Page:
GoDaddy, the website registration and hosting service, expects to raise hundreds of millions of dollars on Wednesday in a long-planned initial public offering.
The company on Wednesday priced its shares at $20, above its previously predicted range of $17 to $19. At that rate, GoDaddy will raise $460 million on the 23 million shares it plans to offer on the New York Stock Exchange under the ticker symbol "GDDY." GoDaddy has set aside an additional 3 million shares that it will offer if demand is high. Those shares, saved for what's called "overallotment," would push the amount of cash GoDaddy raises to $520 million.
GoDaddy's decision to offer shares at above its initial price range is likely due to positive reactions it received from would-be investors during a recent roadshow. That roadshow, which all public companies must undetake, allows them to pitch their companies to institutional investors and gauge interest. Based on the interest in its shares, a company then decide its offering price. The idea is to offer shares at a price that the market will find appealing, thus selling out of the initial allotment and then getting to offer the extra shares. Issuing those additional shares indicates that demand is strong and that the investment community wants more shares.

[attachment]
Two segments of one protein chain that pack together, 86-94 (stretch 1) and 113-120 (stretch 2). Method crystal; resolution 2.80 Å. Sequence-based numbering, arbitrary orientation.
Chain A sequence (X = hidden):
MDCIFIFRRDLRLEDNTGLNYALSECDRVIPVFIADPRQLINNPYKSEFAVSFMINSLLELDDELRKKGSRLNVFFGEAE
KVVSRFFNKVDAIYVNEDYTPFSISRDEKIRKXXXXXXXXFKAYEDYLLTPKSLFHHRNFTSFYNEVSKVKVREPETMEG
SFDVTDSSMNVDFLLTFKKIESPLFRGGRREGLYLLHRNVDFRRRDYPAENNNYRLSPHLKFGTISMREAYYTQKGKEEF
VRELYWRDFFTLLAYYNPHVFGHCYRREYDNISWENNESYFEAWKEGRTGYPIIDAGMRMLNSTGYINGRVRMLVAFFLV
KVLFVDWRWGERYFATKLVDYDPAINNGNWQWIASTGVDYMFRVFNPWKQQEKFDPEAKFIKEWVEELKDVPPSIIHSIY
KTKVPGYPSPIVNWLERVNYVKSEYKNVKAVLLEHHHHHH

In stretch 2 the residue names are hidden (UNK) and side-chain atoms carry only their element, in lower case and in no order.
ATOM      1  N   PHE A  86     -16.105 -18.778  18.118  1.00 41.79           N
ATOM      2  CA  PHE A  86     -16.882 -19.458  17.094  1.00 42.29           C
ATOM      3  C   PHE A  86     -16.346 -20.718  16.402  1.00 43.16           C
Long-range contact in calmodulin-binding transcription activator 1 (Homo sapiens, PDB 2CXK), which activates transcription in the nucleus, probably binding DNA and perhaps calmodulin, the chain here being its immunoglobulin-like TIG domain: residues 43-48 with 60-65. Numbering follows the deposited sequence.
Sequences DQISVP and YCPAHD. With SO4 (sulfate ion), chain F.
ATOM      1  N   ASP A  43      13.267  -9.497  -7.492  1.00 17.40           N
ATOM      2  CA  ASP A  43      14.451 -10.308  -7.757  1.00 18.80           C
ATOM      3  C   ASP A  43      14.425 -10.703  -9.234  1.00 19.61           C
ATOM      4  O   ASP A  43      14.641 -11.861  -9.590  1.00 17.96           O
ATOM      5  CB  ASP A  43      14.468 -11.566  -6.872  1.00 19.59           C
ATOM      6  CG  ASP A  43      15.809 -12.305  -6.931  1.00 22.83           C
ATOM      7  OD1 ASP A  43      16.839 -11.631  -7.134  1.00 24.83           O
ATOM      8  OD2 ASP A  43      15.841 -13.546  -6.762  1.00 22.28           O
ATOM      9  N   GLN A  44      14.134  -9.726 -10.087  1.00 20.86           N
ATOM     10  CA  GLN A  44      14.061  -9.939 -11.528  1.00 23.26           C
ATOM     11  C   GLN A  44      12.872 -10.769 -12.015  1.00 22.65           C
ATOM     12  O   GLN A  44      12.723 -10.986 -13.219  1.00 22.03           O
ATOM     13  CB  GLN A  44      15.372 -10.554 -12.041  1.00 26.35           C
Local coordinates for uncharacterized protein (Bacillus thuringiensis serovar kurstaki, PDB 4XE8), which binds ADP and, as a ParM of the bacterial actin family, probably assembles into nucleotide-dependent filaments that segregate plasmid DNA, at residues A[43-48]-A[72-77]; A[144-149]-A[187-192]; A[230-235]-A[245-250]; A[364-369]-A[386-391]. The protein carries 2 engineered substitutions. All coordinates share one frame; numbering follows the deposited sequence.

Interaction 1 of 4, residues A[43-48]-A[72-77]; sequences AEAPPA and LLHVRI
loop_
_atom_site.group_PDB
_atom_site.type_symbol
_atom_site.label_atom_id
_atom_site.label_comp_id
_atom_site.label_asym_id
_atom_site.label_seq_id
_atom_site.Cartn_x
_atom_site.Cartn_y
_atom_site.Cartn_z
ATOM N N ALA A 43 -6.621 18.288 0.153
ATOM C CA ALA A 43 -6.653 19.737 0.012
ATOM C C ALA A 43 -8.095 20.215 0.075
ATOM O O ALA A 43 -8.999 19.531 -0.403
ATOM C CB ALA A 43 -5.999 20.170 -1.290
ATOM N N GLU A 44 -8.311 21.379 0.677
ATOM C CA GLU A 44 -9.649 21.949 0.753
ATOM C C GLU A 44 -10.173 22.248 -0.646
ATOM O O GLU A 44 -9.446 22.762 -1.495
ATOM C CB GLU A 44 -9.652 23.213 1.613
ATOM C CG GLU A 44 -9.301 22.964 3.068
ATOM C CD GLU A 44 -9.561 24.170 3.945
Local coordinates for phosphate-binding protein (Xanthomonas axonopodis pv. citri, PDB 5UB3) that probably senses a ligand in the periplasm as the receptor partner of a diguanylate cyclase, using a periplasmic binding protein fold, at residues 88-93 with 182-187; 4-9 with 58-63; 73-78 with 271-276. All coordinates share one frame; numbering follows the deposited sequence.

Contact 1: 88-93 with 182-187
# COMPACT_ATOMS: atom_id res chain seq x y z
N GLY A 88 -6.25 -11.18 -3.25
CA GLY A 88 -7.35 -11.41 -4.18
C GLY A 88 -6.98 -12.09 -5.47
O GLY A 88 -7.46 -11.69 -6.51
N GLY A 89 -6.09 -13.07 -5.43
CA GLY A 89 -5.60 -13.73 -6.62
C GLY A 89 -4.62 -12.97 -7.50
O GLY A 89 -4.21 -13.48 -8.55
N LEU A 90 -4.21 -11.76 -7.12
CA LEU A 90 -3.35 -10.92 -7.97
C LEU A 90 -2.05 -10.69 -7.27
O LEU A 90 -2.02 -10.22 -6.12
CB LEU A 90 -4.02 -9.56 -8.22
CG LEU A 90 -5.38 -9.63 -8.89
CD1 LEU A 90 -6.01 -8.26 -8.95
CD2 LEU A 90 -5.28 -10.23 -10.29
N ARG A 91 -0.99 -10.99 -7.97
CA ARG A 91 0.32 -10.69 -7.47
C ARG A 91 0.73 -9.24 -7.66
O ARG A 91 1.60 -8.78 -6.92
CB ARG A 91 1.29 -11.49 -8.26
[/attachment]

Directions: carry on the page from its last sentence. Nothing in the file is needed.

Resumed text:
GoDaddy will start trading Wednesday after a nearly decade-long odyssey toward an IPO. GoDaddy, which provides services for people to register site domains and offers website hosting services, initially filed for an IPO in 2006, but scuttled the idea after determining market conditions weren't right. Five years later, GoDaddy was acquired by several private equity groups, including KKR & Co. and Silver Lake Partners for $2.25 billion. GoDaddyits second bid to go public last year.
The IPO comes just weeks after the companythat will see the self-proclaimed "Uncarrier" offer free domains and websites through GoDaddy to business customers.